to the selection interface, wraped around the 3d rendering. also the 3d
rendering is in no way the final appearance of the sequences, it right
now functions only as a proof of function - it can accept user selection
of artbase objects into a 3d rendering of their thumbnails. also the
selection screen is not really part of the interface per se. the real
interface will be inside and around the rendering where connections are
made between genes, and will be fully annotated. btw, the gene you
created is the first one that appears in the rendering, and all the
others spiral out from there. in the final interface, your gene will
act something like a crosshair in the center of the screen, and the
other genes will be stacked and orbited in the scene according to their
similarity with your gene.
thanks again for your detailed evaluation, it will really help when i'm
faced with decisions where i'd prefer to say "oh, fuck the user." i
look forward to your comments in the future.
> This is a really interesting project and I have lots of questions. You seem
> to be taking on the challenge of creating a better visualization scheme for
> associative data by finding alternative metaphors for their organization,
> display and interconnectedness. Much of my criticism and commentary below
> are informed by my experience dealing with Thinkmap and more recently
> teaching interface design.
> I found the whole experience to be not very intuitive. This is not
> necessarily a problem. I know we have had discussions in the past about your
> interest in providing challenging gaming mechanisms and interaction designs.
> While I tend to agree with you on those, I find it important to provide a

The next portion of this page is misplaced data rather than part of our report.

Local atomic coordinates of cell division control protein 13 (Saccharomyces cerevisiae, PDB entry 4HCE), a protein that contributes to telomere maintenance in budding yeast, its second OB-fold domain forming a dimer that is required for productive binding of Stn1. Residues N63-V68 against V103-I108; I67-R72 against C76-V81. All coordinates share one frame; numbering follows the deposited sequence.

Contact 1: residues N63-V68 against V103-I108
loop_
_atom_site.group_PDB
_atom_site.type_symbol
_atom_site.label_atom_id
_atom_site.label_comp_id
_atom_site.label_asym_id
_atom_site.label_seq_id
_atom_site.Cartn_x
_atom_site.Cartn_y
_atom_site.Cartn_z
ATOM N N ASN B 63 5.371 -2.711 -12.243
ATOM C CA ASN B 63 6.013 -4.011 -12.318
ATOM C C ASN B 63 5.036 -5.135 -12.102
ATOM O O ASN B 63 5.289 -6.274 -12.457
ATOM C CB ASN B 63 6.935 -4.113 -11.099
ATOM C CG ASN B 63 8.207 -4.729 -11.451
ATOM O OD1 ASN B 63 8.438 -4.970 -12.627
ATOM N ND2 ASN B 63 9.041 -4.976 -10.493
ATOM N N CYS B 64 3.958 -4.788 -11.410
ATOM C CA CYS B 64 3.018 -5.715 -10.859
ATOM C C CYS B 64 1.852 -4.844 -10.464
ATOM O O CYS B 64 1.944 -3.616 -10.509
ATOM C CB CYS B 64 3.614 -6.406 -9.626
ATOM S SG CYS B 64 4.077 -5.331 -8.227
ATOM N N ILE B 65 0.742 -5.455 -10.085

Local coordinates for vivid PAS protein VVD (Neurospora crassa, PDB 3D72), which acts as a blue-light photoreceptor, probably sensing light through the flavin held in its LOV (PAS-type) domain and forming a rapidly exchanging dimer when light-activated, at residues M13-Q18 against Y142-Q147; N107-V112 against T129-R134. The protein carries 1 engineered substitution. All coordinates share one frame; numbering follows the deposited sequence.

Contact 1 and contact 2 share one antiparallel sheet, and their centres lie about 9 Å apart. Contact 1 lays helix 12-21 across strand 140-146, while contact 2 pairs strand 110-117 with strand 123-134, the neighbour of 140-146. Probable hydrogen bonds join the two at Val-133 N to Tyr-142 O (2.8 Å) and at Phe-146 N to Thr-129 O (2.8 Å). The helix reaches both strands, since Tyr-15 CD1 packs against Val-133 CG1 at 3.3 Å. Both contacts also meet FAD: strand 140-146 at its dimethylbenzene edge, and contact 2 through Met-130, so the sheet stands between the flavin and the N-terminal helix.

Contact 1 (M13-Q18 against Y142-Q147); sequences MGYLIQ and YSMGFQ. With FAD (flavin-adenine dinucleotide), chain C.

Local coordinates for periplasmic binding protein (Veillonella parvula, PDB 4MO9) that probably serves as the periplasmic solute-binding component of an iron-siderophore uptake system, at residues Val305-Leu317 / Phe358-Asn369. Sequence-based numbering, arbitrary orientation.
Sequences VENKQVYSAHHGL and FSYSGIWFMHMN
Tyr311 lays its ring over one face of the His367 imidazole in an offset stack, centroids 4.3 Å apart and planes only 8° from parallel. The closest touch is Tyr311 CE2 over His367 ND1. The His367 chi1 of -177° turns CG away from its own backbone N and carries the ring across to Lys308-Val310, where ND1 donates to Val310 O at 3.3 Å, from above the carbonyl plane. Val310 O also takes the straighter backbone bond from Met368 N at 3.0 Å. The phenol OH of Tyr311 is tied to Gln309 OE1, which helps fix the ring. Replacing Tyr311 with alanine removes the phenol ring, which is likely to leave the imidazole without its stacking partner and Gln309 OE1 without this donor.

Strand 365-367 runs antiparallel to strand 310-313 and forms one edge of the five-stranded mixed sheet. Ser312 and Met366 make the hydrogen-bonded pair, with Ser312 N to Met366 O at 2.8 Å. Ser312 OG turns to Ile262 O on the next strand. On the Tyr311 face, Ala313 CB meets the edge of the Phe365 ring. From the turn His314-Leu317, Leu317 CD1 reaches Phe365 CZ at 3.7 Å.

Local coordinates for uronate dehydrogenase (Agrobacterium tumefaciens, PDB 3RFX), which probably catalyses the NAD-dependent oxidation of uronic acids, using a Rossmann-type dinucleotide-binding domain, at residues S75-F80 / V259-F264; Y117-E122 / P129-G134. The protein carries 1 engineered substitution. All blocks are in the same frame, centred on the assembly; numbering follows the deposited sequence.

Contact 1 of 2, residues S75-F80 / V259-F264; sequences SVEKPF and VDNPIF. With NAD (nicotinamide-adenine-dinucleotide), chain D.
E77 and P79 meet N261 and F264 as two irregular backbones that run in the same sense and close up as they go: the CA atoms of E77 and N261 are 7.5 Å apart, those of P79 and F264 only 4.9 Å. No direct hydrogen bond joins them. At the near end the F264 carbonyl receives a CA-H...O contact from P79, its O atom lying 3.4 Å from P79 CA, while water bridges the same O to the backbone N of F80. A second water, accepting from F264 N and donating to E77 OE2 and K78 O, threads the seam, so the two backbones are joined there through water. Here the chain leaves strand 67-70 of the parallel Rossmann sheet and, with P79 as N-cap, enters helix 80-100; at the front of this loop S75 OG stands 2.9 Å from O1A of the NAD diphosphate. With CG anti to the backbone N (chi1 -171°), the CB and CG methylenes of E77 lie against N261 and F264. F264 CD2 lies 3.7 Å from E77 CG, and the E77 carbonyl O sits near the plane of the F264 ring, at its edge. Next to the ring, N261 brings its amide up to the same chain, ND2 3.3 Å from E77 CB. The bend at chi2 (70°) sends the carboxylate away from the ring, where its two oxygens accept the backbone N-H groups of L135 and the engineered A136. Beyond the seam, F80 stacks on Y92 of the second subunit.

> layered experience. Another reason I bring this up, is because the project
> is wavering between being a tool and an interface - it is two screens, the
> first, a user interface(tool) and second window is interface of
> artbase(visualization). I say this because in your explanation of the piece,
> it is clear to me that user participation is important to the project's
> success. Therefore legibility of the interface as a usable tool is important
> while legibility of the interface as visualization can rely on additional
> parameters - like those found in genetics(?).
> Below I will try to identify key aspects of the interface and interaction
> design that I found confusing.
> There seem to be 3 main modes of activity for the gene pool selection
> - Scrolling : physical metaphors and measure
> There are two different methods to scroll a list provided to the user - a
> blue dot and a red dot. The fact that they are even scroll bars is
> obfuscated by the lack of typical scroll bar conventions, up/down arrows or
> the physical metaphors of a button in a slot, track or delimited slide zone.
> You provide a box in which the dots reside, but it is unclear how they
> relate to that box in part because the box looks more to be a framing
> element, creating modules, common to the entire interface. Once users catch
> on that the dots are scroll bars, the interface responds well, the feedback
> is as expected. However, it is difficult to understand what proportion the
> red dot scrolls compared to the blue. For example, the blue allows users to
> jump every 20 names vs. the red scrolls within those 20. This is a nice
> feature but I think unusual and therefore needing more visual clarification
> of measurement.